One of the main reasons the Chinese ferment their soy products is they’ve long understood that unfermented soy contains natural toxins. These include enzyme inhibitors that block the action of trypsin and other enzymes vital for protein digestion. The enzyme inhibitors found in unfermented soy are not completely deactivated during ordinary cooking.

They can produce gastrointestinal distress and reduce amino acid uptake. While I don’t have research on humans, there have been documented animal studies showing that diets high in trypsin inhibitors cause enlargement and pathological conditions with the pancreas, including cancer.

Soybeans and phytates

You may have heard me talk about phytates and lectins before in my posts or videos on grain consumption. One of the downsides of soybeans is that they contain some of the highest phytate concentrations of any legume or grain.

As a refresher, phytates can act as an allergen causing gastrointestinal inflammation and irritation. Once again the impact will vary from person to person on how well they can tolerate excess grains and legumes.

The thing is the phytates in soy are highly resistant to the normal “phytate reducing” techniques such as long, slow cooking, which works with some grains. The ONLY way to reduce phytate concentrations in soybeans is through a long period of fermentation.

In all fairness for the defense of soy…

While I don’t advocate a lot of soy in the diet, there can certainly be a place for edamame and some of the fermented products like tempeh, miso, etc. I’ve also seen some impressive results with soy based protein drink diets like the Almased diet (albeit over the short-term). The Almased shakes seem to work well in some instances where traditional whey protein shake diets don’t fare so well. That’s another subject for another day, but in all fairness I had to disclose it.

I think a lot of this comes down to the type of soy that’s consumed, how much, and how often.

The bottom line on soy…

Let’s just say I’ve seen more middle age adult vegetarians struggle with losing belly than those who consume animal proteins. This isn’t an argument against vegetarians, it’s just what I’ve experienced with over 20 years consulting with clients.

Deciding to become a vegetarian is a personal choice that each individual has to make on their own, for their own reasons. I will say however that it’s NOT the optimal diet for a middle age adult looking to lose weight. I can argue that point all day long.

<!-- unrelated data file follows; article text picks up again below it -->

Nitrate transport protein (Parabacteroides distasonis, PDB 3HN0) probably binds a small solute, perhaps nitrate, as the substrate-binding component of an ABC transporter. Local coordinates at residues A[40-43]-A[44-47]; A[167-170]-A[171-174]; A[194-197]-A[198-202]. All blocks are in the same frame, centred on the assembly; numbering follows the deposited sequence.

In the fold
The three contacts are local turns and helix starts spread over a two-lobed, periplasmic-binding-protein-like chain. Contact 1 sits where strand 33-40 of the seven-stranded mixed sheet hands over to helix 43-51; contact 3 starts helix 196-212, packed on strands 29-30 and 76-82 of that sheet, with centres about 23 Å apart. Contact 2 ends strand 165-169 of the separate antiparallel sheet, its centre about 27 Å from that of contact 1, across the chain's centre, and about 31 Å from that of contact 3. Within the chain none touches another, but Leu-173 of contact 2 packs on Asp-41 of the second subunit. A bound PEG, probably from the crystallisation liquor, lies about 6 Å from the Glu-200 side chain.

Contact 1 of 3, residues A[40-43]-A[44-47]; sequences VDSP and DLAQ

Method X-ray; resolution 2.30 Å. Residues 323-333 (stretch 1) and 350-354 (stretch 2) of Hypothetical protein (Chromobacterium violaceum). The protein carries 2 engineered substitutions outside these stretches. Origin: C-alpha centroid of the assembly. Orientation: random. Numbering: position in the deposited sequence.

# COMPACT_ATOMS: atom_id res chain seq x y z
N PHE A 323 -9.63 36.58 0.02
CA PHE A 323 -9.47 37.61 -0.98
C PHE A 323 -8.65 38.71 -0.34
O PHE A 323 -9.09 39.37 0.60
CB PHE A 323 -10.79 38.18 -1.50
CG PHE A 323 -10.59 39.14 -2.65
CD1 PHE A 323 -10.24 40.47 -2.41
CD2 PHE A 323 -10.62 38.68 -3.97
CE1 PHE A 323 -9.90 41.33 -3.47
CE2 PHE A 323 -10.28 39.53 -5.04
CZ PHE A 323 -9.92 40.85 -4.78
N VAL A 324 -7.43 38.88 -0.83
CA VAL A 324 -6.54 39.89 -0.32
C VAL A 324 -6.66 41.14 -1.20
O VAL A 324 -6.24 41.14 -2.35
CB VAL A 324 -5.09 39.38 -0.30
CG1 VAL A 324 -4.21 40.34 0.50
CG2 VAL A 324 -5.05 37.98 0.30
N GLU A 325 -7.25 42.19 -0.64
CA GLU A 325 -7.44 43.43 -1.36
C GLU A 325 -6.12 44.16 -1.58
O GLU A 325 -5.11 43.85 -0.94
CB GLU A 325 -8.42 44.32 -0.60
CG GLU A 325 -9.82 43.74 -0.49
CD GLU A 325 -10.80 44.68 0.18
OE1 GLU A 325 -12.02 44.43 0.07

Do you have to completely remove soy from your diet? No, I wouldn’t go that far. Certainly there’s a place for some soy like I mentioned in moderation. This is a far cry however from relying on soy products to meet protein needs like some vegetarians do.

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As a recap here’s why I’m particularly down on a LOT of soy in the diet…

- estrogenic properties of soy leading to an increase in estrogen sensitive tissue

- high levels of phytates contained in soy

- presence of enzyme inhibitors and “anti-nutrients” in unfermented soy products

- reduced nutrient assimilation when consuming processed soy products

- growth inhibitors in soy including decreased amino acid uptake…this means a harder time gaining lean muscle.

- high levels of pesticide contamination in soybeans with Western farming techniques

- high degree of genetic modification in soybeans with Western farming techniques

With all that being said, I think everyone is better off consuming soy in moderation or leaving it out of the diet completely. Men should really look to minimize consumption due to the estrogenic properties.

Women will fare differently but I’ve found younger women tend to do much better with soy than middle age women. I know there was a study back in 2008 linking soy to decreased belly fat in postmenopausal women, but I’ve not seen it in the real world.

The one group that should definitely not consume a lot of soy is children. Their neurological and endocrine systems are not developed enough to handle the potential negative impacts of soy. This is a whole discussion in itself I’ll leave for another day.

I know this has been a long-winded response to your question, but I hope it’s helped to clarify my position and give you some food for thought.

Shane Doll is a certified Charleston personal trainer, fat loss expert, speaker, and founder of Shaping Concepts. With a staff of over 10 certified fitness professionals, Shaping Concepts provides fitness consulting in Charleston with a specialty on weight loss and body transformation. See our success stories from numerous Lowcountry residents then sign up for a no-obligations consultation today.

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Category: Nutrition.